Stanley became an artist. Through the years, he has earned millions of dollars off of his artwork which includes portraits, abstracts, and logos. Art collectors around the world proudly display his work among their collections. The prestigious Wentworth Gallery still sells his original artwork in their galleries. Stanley’s work in the arts afforded him the required surgeries to rebuild his disfigured ear. In 1982, 30-year-old Stanley had fiver surgeries in which doctors removed cartilage from one of his ribs and constructed a new right ear. Still self-conscious, Stanley kept his hair long, which was in style in the 1980s.
In 1988, Stanley saw the London company perform Andrew Lloyd Webber’s The Phantom of the Opera. He claimed that that show changed his life. Stanley said “I had this momentary revelation, an epiphany where I went, ‘Wow, I can do that.” For ten long years, Stanley dreamed of playing the part of the Phantom, a disfigured musical genius who was in love with a young protegee whom he had trained. Finally, in 1998, Stanley got an audition to play the Phantom in the Toronto, Canada, production of The Phantom of the Opera. In its ten-year run at the Pantages Theatre, the play had sold more than seven million tickets at $135 each for decent seats. Stanley felt a personal connection to the Phantom. He explained, “Here’s somebody who has a disfigurement that they’re covering and they’re trying to reach out to a woman, and, as much as they want to do it, they don’t know how. Well, that pretty much summed up my life…”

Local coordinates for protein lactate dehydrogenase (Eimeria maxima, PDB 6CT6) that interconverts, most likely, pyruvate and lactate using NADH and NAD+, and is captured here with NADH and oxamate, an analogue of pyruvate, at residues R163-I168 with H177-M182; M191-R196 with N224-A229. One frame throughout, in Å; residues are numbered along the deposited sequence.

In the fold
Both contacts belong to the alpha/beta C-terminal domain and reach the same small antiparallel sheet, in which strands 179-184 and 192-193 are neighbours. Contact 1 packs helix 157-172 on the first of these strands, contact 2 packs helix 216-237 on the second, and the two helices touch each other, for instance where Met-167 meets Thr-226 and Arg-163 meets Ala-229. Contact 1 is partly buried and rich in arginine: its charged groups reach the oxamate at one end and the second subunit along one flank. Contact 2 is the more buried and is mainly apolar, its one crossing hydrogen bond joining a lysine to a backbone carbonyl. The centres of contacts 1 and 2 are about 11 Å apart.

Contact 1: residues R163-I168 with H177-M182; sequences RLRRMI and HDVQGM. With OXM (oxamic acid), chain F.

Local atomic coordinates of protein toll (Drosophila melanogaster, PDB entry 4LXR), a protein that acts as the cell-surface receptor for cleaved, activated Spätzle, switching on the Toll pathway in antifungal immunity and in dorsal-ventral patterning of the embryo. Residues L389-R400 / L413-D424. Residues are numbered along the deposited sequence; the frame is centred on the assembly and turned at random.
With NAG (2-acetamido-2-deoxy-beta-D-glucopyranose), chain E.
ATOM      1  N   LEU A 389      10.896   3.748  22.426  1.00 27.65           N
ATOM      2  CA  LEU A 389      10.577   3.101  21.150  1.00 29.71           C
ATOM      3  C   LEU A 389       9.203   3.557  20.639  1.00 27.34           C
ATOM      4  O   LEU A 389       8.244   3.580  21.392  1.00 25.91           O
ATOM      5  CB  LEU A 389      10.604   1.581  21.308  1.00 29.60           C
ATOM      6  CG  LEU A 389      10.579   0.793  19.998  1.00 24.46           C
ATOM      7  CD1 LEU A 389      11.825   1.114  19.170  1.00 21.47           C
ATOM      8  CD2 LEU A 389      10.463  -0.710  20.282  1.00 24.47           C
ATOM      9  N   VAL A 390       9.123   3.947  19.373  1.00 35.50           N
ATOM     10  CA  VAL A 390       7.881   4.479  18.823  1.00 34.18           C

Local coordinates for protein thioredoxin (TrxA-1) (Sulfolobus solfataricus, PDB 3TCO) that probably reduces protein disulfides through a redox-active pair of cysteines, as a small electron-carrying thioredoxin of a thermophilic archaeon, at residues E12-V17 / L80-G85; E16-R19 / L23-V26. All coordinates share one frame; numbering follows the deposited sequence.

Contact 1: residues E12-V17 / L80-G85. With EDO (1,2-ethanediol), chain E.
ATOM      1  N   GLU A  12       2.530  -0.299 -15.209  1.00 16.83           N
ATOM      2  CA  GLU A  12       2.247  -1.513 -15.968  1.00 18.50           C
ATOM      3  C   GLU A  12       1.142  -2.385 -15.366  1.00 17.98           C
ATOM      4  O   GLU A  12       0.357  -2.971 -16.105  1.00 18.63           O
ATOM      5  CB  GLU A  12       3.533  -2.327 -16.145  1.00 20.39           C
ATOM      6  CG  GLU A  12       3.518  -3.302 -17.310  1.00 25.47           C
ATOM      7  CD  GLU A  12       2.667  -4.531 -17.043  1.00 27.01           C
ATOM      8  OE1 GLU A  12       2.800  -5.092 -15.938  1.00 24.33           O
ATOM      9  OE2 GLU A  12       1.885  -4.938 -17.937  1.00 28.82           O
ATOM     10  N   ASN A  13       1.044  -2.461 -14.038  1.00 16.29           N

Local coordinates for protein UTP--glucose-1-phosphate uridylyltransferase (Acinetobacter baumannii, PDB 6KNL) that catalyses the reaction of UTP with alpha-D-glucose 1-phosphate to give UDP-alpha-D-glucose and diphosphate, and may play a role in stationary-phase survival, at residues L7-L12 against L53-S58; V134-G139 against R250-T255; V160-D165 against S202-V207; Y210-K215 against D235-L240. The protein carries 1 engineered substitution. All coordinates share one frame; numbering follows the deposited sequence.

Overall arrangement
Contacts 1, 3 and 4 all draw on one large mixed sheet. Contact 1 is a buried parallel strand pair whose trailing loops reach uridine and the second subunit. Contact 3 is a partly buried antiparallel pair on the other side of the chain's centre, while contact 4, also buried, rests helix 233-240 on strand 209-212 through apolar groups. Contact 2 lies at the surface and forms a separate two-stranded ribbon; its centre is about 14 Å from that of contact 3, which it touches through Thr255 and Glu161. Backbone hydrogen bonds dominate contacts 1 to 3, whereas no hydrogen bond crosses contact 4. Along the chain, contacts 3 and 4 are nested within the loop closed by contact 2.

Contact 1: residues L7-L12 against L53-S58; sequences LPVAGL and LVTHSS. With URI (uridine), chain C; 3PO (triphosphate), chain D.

To play the part of the Phantom required multiple auditions for singing, movement, and acting. Stanley realized that this audition process was probably his only shot to play the Phantom. Stanley prepared as best he could. He had seen the play numerous times and knew the songs by heart. There was no need for Stanley to worry. Stanley passed the audition and got his coveted role. For the first time since the 1960s, Stanley cut his long hair. He had a month of rehearsals and voice lessons six days a week to prepare for the production. Stanley told a reporter that playing the part was “the hardest work [he had] ever done.” The critics, doubtful at first, thought he brought something special and new to the character. Once his stint with the Toronto company ended, Stanley returned to his artwork.
His most recognizable piece of art is well known around the world. He was the artist who created the logo for the band KISS with its lightning bolt s’s. He created the artwork for several of their album covers as well. He was also one of the four artists who created KISS. Stanley adopted the first name of one of the Beatles, the band he watched on the Ed Sullivan Show so long ago. For the last half century, the world has known Stanley Bert Eisen as Paul Stanley.